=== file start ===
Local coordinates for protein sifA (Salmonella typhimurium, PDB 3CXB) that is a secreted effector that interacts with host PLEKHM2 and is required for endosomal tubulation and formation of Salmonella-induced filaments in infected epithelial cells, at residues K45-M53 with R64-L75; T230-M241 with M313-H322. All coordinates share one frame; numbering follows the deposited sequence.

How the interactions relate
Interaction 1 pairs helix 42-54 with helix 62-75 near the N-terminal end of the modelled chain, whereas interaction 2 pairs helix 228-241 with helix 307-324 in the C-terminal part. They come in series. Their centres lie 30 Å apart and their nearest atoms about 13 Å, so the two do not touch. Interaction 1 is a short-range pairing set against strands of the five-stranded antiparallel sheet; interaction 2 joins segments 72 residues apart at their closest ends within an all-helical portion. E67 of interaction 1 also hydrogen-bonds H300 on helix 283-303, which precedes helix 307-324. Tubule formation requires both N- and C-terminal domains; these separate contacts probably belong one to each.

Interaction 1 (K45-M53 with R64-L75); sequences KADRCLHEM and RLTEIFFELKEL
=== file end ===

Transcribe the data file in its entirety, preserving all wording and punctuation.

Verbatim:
Local coordinates for protein sifA (Salmonella typhimurium, PDB 3CXB) that is a secreted effector that interacts with host PLEKHM2 and is required for endosomal tubulation and formation of Salmonella-induced filaments in infected epithelial cells, at residues K45-M53 with R64-L75; T230-M241 with M313-H322. All coordinates share one frame; numbering follows the deposited sequence.

How the interactions relate
Interaction 1 pairs helix 42-54 with helix 62-75 near the N-terminal end of the modelled chain, whereas interaction 2 pairs helix 228-241 with helix 307-324 in the C-terminal part. They come in series. Their centres lie 30 Å apart and their nearest atoms about 13 Å, so the two do not touch. Interaction 1 is a short-range pairing set against strands of the five-stranded antiparallel sheet; interaction 2 joins segments 72 residues apart at their closest ends within an all-helical portion. E67 of interaction 1 also hydrogen-bonds H300 on helix 283-303, which precedes helix 307-324. Tubule formation requires both N- and C-terminal domains; these separate contacts probably belong one to each.

Interaction 1 (K45-M53 with R64-L75); sequences KADRCLHEM and RLTEIFFELKEL